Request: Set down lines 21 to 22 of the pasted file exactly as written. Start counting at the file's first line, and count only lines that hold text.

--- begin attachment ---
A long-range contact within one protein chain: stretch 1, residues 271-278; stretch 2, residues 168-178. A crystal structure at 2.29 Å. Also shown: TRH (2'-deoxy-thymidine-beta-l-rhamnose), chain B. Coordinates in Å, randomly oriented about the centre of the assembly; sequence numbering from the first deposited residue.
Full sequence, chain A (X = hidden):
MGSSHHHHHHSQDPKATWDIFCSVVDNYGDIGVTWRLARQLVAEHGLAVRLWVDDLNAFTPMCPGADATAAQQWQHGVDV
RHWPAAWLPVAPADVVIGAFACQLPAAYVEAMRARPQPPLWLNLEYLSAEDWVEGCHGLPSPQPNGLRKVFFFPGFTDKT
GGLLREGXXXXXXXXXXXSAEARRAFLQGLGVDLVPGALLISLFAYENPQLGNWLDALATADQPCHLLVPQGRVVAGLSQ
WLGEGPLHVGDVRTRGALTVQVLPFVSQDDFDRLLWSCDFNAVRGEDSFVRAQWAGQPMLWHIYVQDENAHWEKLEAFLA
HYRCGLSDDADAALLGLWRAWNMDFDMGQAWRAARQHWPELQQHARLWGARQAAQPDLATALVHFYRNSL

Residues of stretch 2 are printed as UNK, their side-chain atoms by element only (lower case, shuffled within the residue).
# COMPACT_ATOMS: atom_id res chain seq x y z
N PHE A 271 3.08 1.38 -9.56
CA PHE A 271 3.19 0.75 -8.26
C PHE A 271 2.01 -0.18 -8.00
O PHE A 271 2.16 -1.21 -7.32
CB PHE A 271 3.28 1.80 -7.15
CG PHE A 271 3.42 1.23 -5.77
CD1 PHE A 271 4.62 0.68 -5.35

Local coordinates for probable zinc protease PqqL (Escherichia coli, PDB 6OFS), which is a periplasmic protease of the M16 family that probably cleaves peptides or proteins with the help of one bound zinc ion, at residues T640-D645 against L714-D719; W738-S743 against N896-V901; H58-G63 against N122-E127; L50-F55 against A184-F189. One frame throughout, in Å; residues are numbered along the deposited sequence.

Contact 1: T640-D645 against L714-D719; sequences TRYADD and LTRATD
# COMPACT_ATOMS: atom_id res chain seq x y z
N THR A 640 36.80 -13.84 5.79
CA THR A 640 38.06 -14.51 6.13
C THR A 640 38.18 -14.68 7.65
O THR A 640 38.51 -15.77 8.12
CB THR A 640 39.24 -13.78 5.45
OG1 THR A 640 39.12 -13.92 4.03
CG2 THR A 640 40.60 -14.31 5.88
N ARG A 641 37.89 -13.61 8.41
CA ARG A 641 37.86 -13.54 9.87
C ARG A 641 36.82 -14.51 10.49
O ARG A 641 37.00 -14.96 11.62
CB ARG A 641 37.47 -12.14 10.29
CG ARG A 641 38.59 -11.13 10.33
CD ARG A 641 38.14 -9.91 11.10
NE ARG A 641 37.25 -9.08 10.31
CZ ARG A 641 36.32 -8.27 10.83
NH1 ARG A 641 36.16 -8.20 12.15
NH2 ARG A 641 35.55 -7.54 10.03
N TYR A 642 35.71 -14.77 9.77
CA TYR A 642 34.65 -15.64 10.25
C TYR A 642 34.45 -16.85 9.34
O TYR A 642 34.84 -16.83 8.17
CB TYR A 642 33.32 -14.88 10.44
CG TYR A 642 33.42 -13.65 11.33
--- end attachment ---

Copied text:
CA THR A 640 38.06 -14.51 6.13
C THR A 640 38.18 -14.68 7.65